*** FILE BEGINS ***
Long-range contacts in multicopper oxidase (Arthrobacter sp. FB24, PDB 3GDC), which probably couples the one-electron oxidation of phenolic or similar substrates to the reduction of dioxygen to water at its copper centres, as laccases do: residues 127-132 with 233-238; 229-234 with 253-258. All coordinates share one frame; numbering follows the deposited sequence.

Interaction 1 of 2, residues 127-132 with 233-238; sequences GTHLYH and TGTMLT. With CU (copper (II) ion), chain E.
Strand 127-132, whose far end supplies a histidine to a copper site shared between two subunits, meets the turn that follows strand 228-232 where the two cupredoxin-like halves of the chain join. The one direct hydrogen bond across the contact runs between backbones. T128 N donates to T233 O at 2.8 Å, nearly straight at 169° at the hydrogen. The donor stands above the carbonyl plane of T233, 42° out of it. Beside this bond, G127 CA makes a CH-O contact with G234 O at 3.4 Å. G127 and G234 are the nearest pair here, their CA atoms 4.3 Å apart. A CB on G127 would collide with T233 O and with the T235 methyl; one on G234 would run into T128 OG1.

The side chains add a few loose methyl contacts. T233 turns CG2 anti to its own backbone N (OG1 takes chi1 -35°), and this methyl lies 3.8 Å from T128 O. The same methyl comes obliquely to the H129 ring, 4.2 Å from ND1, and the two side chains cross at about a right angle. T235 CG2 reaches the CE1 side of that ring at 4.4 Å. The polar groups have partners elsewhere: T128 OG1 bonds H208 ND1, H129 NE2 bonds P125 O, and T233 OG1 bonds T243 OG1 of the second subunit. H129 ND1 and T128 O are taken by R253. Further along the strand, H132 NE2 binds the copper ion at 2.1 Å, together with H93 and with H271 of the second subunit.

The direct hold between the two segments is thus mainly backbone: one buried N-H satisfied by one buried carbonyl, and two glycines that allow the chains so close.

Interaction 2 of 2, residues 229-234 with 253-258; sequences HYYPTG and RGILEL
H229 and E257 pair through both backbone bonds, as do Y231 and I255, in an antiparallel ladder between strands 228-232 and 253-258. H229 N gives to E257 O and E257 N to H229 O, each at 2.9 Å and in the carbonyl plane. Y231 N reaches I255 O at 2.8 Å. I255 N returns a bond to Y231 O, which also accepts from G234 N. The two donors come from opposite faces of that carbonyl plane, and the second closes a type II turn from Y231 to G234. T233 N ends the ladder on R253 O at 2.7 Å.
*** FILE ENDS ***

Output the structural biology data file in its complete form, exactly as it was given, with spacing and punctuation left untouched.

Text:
Long-range contacts in multicopper oxidase (Arthrobacter sp. FB24, PDB 3GDC), which probably couples the one-electron oxidation of phenolic or similar substrates to the reduction of dioxygen to water at its copper centres, as laccases do: residues 127-132 with 233-238; 229-234 with 253-258. All coordinates share one frame; numbering follows the deposited sequence.

Interaction 1 of 2, residues 127-132 with 233-238; sequences GTHLYH and TGTMLT. With CU (copper (II) ion), chain E.
Strand 127-132, whose far end supplies a histidine to a copper site shared between two subunits, meets the turn that follows strand 228-232 where the two cupredoxin-like halves of the chain join. The one direct hydrogen bond across the contact runs between backbones. T128 N donates to T233 O at 2.8 Å, nearly straight at 169° at the hydrogen. The donor stands above the carbonyl plane of T233, 42° out of it. Beside this bond, G127 CA makes a CH-O contact with G234 O at 3.4 Å. G127 and G234 are the nearest pair here, their CA atoms 4.3 Å apart. A CB on G127 would collide with T233 O and with the T235 methyl; one on G234 would run into T128 OG1.

The side chains add a few loose methyl contacts. T233 turns CG2 anti to its own backbone N (OG1 takes chi1 -35°), and this methyl lies 3.8 Å from T128 O. The same methyl comes obliquely to the H129 ring, 4.2 Å from ND1, and the two side chains cross at about a right angle. T235 CG2 reaches the CE1 side of that ring at 4.4 Å. The polar groups have partners elsewhere: T128 OG1 bonds H208 ND1, H129 NE2 bonds P125 O, and T233 OG1 bonds T243 OG1 of the second subunit. H129 ND1 and T128 O are taken by R253. Further along the strand, H132 NE2 binds the copper ion at 2.1 Å, together with H93 and with H271 of the second subunit.

The direct hold between the two segments is thus mainly backbone: one buried N-H satisfied by one buried carbonyl, and two glycines that allow the chains so close.

Interaction 2 of 2, residues 229-234 with 253-258; sequences HYYPTG and RGILEL
H229 and E257 pair through both backbone bonds, as do Y231 and I255, in an antiparallel ladder between strands 228-232 and 253-258. H229 N gives to E257 O and E257 N to H229 O, each at 2.9 Å and in the carbonyl plane. Y231 N reaches I255 O at 2.8 Å. I255 N returns a bond to Y231 O, which also accepts from G234 N. The two donors come from opposite faces of that carbonyl plane, and the second closes a type II turn from Y231 to G234. T233 N ends the ladder on R253 O at 2.7 Å.